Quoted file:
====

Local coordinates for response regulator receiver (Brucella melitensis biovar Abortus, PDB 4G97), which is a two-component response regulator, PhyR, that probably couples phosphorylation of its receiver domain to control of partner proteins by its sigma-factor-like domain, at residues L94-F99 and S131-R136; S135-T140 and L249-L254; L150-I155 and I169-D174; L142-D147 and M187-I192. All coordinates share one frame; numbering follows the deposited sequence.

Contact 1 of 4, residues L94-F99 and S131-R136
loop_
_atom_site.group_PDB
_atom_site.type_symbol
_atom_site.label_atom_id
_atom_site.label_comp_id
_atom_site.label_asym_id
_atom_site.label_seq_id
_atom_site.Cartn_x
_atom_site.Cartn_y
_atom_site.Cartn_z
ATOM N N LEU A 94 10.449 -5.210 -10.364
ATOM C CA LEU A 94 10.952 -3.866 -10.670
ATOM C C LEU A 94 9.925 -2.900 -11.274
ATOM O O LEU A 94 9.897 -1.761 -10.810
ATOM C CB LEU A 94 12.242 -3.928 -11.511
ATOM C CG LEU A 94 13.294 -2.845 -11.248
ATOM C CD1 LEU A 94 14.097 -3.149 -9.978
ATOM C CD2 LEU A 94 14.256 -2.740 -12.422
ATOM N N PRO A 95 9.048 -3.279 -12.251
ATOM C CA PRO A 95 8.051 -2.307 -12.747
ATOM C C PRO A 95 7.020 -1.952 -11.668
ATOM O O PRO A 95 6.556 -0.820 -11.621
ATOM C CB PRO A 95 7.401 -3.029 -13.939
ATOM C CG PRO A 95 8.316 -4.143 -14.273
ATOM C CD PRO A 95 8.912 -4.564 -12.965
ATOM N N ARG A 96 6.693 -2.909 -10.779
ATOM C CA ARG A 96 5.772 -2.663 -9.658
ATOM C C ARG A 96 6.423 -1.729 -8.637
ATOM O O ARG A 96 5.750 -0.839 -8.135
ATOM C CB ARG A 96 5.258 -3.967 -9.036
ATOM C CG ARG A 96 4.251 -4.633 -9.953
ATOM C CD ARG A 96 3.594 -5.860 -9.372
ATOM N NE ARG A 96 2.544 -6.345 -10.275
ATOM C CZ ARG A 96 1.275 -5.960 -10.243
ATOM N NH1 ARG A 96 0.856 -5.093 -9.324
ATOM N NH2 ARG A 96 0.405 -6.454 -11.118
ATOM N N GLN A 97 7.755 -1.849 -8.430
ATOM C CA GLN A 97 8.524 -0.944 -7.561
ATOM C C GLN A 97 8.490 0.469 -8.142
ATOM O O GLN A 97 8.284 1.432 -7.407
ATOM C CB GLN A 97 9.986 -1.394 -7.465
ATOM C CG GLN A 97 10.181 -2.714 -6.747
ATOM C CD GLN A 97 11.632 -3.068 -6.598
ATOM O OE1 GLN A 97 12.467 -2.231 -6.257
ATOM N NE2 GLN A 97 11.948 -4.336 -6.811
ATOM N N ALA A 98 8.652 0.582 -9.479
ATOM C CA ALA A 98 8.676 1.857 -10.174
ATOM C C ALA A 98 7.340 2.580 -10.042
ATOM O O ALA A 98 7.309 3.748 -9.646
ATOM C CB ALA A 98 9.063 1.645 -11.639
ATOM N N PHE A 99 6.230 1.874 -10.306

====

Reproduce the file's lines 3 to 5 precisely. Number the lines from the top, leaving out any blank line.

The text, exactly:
loop_
_atom_site.group_PDB
_atom_site.type_symbol